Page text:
Visionary: Jon Williams

Jan 08, 2023

President and CEO of W&A Engineering (Athens, GA), a growing multidisciplinary engineering firm known for its innovative design, efficient engineering, and professional service.

By Liisa Andreassen

Founded by Williams in 1999, W&A Engineering (Athens, GA), formerly Williams & Associates, has grown from a one-person operation into a diverse company with five core departments: civil engineering, land surveying, landscape architecture, traffic engineering, and economic development. Municipal services and planning and development consulting round it all out. W&A Engineering is a Better Communities Collaborative company – a family of innovative businesses with the unified mission to work toward a better tomorrow. This common thread is woven into the fabric of its affiliate companies and is the “why” with which its teams approach each and every opportunity.

“I get to set the course for where BCC is heading, not only as a business, but for our employees and how we will impact our communities,” Williams says. “It’s a fantastic job! It can be challenging, and as with anything there are trials and errors and lessons learned, but the reward is huge.”

A conversation with Jon Williams.

The Zweig Letter: In 2022, your firm was a recipient of Zweig Group’s Best Firm To Work For award. To what do you most attribute that?

Jon Williams: Our people, from the leadership team down. They believe in our mission of “Building Better Communities,” which for us starts with focus on our employees and the things that make them want to come to work every day.

TZL: What about the Better Communities Collaborative excites you most?

JW: The fact that our employees come to work every day knowing they have an opportunity to build better communities, and our holistic focus on making our employees “net better off.” I can’t take credit for this research, but the gist of it is that for employees to be “net better off” they must be fulfilled in six areas: emotional/mental, relational, physical, financial, purposeful, and employable. We are very intentional about our focus on each of these areas for our employees.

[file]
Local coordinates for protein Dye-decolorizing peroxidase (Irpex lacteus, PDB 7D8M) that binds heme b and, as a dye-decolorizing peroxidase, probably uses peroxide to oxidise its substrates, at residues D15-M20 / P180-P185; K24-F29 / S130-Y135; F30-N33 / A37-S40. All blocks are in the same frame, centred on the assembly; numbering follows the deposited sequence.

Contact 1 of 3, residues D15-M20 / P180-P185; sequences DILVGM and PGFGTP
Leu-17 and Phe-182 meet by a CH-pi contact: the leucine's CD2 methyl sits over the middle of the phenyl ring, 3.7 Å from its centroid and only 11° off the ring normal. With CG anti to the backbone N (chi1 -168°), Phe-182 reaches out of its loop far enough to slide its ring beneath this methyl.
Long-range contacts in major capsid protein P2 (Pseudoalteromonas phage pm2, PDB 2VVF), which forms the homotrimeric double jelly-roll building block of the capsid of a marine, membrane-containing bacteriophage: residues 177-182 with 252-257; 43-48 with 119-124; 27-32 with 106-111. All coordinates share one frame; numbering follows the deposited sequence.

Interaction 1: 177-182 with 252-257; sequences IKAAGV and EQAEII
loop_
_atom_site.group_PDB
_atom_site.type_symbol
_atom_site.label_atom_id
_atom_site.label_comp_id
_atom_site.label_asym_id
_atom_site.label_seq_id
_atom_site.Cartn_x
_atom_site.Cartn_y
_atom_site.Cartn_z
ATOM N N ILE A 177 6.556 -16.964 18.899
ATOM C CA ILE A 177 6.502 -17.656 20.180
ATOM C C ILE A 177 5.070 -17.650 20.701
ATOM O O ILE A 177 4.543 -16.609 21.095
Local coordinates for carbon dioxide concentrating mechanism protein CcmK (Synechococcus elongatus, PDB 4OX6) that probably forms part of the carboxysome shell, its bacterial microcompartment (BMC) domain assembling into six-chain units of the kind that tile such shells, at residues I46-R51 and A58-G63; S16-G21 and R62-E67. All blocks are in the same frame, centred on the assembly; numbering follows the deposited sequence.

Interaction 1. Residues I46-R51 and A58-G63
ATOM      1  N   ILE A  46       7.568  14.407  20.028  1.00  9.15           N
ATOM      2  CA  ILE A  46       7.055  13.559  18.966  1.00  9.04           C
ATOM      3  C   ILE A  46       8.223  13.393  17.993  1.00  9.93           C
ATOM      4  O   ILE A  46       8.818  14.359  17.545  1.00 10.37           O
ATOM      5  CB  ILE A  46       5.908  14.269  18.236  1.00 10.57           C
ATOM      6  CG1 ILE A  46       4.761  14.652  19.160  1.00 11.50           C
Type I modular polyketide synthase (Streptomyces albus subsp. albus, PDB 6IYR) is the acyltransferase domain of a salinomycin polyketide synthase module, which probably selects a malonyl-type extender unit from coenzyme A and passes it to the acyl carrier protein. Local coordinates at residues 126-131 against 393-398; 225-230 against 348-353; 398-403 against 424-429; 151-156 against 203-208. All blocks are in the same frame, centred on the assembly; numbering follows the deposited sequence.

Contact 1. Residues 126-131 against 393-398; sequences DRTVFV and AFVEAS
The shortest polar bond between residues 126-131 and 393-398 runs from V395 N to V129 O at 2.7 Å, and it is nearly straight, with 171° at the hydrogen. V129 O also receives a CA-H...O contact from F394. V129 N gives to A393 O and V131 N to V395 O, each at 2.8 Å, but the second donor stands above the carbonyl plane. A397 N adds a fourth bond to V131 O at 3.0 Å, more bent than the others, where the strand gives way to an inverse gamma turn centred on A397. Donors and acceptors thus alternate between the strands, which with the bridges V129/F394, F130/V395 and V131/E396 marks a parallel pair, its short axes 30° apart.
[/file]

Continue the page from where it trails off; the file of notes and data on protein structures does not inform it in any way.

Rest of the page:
TZL: Are there any key challenges in working with such a business model? If so, what are they and how do you rise to meet those challenges?

JW: BCC is the “umbrella” company that sits above our other companies; it’s been done before. We did not create the model. I think of it as the glue that holds the other companies together. It’s where our mission and our values for all the companies live. This way we are all connected and focused on building better communities, but the individual companies can maintain their own forward-facing identity.

TZL: Have you had a particular mentor who has guided you – in school, in your career, or in general? Who were they and how did they help?

JW: My dad. All of the BCC employees have heard the story about my dad asking me to go to work with him at the family grocery store in the seventh grade. I worked beside him for five years managing a grocery store. I learned so much about business, the value of hard work, how to treat employees, and giving back to the community. Dad did that every day in some way.

TZL: What’s your key strategy for engineering external partnerships?

JW: Communication is so important in any partnership. Being open and honest about expectations and being accountable for your role in the partnership is key. I also think that talking about our mission and values attracts like-minded companies, and when you have similar thoughts around the way business should be done, the partnerships naturally work better.

TZL: What are some of the key things you look for when approaching an external partner?

JW: We ask ourselves: Do our values align? Are they technically competent? Are they good communicators? Do they understand the mission and add value to the client?

TZL: How much time do you spend working “in the business” rather than “on the business?”